Law and liberty in the liberal tradition – the legacy of Bruno Leoni


  • 08/03/2018
    18:30 - 20:30
Bruno Leoni died prematurely in 1967 at the age of 54. In 1961, the Italian law scholar and political scientist had published Freedom and the Law: a slim and yet profound book which compared legislation with central planning and was based upon a reappraisal of the common law and judge-made laws. An unabashed Anglophile, Leoni was to have an important impact on his friend Friedrich von Hayek: who stated that, after reading Freedom and the Law, he came to a better appreciation of the common law system as an instance of “spontaneous order.” In this event, jointly organized with Istituto Bruno Leoni (a Milan-based think tank) and the LibertyFund, we wish to explore the theme of the rule of law in classical liberalism, which is often—as Leoni suggested—the opposite of the “rule of legislators.”


Dr Steve Davies, Head of Education, IEA
Marie Newhouse, Lecturer in Law, Philosophy, and Public Policy, University of Surrey
Jeremy Shearmur, Emeritus Fellow, Australian National University’s school of philosophy.
Chair: Dr Alberto Mingardi, Director General, Istituto Bruno Leoni

Alberto Mingardi is the Director General of the Italian free-market think tank, Istituto Bruno Leoni. He is also assistant professor of the history of political thought at IULM University in Milan and an adjunct fellow at the Cato Institute. He blogs at EconLog.

Dr Steve Davies is the Head of Education at the IEA. Previously he was program officer at the Institute for Humane Studies (IHS) at George Mason University in Virginia. He joined IHS from the UK where he was Senior Lecturer in the Department of History and Economic History at Manchester Metropolitan University. He has also been a Visiting Scholar at the Social Philosophy and Policy Center at Bowling Green State University, Ohio. A historian, he graduated from St Andrews University in Scotland in 1976 and gained his PhD from the same institution in 1984. He has authored several books, including Empiricism and History (Palgrave Macmillan, 2003) and was co-editor with Nigel Ashford of The Dictionary of Conservative and Libertarian Thought (Routledge, 1991).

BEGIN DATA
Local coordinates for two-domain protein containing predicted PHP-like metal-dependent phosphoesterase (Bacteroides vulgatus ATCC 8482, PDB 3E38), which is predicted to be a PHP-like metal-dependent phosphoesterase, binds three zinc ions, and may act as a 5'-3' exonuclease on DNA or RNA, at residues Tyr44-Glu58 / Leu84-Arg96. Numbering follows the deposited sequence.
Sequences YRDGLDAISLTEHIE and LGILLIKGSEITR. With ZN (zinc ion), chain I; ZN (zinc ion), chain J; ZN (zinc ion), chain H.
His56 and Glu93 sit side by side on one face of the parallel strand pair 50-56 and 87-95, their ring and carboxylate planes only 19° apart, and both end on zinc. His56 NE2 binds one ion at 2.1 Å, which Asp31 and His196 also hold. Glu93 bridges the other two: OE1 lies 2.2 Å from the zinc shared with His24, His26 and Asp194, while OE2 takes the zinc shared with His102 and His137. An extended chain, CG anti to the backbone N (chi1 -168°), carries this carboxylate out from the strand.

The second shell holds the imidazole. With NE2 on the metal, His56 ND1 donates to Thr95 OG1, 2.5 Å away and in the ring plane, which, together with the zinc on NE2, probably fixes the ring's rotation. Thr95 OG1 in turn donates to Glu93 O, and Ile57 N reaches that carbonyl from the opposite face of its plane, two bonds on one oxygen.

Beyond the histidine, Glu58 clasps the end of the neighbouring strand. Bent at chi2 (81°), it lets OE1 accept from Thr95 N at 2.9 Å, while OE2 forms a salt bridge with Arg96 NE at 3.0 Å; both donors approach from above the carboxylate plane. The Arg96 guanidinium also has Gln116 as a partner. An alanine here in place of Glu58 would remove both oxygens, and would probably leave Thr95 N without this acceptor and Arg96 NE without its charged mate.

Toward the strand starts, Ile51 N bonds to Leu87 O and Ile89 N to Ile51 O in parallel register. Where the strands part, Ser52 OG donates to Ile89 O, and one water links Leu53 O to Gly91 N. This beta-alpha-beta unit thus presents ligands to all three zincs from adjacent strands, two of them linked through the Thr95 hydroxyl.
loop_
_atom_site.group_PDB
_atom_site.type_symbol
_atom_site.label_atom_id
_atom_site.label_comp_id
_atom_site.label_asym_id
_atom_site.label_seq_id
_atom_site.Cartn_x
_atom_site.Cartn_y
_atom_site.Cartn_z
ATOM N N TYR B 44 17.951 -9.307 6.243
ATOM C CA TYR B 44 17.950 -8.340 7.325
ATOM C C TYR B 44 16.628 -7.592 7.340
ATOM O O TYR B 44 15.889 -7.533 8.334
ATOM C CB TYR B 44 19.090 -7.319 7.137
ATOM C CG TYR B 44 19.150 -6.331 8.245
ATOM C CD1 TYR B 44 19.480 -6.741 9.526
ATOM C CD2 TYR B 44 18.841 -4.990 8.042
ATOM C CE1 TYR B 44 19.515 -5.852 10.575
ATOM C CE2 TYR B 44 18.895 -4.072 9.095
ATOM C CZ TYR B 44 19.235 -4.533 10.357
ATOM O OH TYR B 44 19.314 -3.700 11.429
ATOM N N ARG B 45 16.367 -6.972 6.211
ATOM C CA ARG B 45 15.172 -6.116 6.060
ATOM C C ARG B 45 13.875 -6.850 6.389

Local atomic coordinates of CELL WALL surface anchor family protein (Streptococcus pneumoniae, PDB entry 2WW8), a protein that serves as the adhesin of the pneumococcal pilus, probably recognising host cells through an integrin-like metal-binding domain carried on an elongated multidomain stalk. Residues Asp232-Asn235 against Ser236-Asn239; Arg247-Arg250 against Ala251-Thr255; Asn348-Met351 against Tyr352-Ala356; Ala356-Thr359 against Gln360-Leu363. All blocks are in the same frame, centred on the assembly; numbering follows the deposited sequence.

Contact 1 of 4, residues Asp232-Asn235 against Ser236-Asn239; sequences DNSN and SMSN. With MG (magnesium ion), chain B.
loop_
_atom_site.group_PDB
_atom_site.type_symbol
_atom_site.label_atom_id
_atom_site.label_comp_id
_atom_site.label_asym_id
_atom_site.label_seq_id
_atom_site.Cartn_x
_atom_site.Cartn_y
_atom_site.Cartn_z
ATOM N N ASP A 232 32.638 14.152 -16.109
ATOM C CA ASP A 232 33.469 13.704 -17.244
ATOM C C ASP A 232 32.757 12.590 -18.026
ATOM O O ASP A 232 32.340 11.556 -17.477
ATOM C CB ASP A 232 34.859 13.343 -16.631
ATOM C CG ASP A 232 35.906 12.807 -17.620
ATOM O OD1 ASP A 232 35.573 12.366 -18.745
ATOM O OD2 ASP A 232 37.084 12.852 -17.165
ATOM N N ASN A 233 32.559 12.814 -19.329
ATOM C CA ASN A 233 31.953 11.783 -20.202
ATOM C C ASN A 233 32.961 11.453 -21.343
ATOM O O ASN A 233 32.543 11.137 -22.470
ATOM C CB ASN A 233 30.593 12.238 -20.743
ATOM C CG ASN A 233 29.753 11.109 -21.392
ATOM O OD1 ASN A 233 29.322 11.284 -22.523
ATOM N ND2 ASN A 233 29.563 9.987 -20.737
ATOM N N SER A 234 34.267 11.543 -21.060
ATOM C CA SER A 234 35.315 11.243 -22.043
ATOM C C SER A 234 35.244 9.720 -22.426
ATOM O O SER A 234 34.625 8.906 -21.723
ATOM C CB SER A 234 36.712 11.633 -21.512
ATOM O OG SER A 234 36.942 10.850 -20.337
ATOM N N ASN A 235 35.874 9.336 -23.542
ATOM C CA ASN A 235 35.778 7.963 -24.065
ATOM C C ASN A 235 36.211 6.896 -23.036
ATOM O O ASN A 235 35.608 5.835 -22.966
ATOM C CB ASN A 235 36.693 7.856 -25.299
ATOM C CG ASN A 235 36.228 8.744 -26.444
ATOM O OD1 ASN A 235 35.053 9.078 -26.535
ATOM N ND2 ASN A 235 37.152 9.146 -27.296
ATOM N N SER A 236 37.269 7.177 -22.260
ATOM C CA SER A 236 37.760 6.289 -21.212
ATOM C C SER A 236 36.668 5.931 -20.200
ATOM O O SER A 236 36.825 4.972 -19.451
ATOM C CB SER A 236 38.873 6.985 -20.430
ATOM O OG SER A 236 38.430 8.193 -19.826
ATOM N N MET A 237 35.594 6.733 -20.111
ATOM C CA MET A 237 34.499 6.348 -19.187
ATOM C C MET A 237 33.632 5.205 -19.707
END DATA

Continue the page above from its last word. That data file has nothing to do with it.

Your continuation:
Marie Newhouse is a lecturer in law, philosophy, and public policy at the University of Surrey. Her research focuses on legal philosophy, especially Kantian accounts of legal obligation and the nature of criminal wrongdoing. She also does U.S. constitutional analysis related to executive power and the First Amendment. She holds a B.A. in political science from the University of Washington, a J.D. from the University of Washington School of Law, and a Ph.D. in public policy from Harvard University. Dr. Newhouse has recently appeared on BBC News, BBC World News, and BBC Breakfast as a legal analyst in connection with the U.S. travel ban litigation.

Dr. Jeremy Shearmur is a Reader in Political Theory in the Faculty of Arts at The Australian National University. Professor Shearmur was educated at the London School of Economics (University of London), where he also worked for eight years as assistant to Professor Sir Karl Popper. Professor Shearmur’s Ph.D. thesis on F. A. Hayek was a joint winner of the British Political Studies Association’s Sir Ernest Barker prize in political theory. Prior to taking his position in Australia, Professor Shearmur taught philosophy at the University of Edinburgh and political theory at the University of Manchester. He also served as Director of Studies of the Center for Policy Studies and worked as a research associate professor for the Institute for Humane Studies at George Mason University. Professor Shearmur has published The Political Thought of Karl Popper (1966) and Hayek and After (1996) and was joint editor of H. B. Acton’s The Morals of Markets and Related Essays (1993). He has also published numerous papers in philosophy and political thought.

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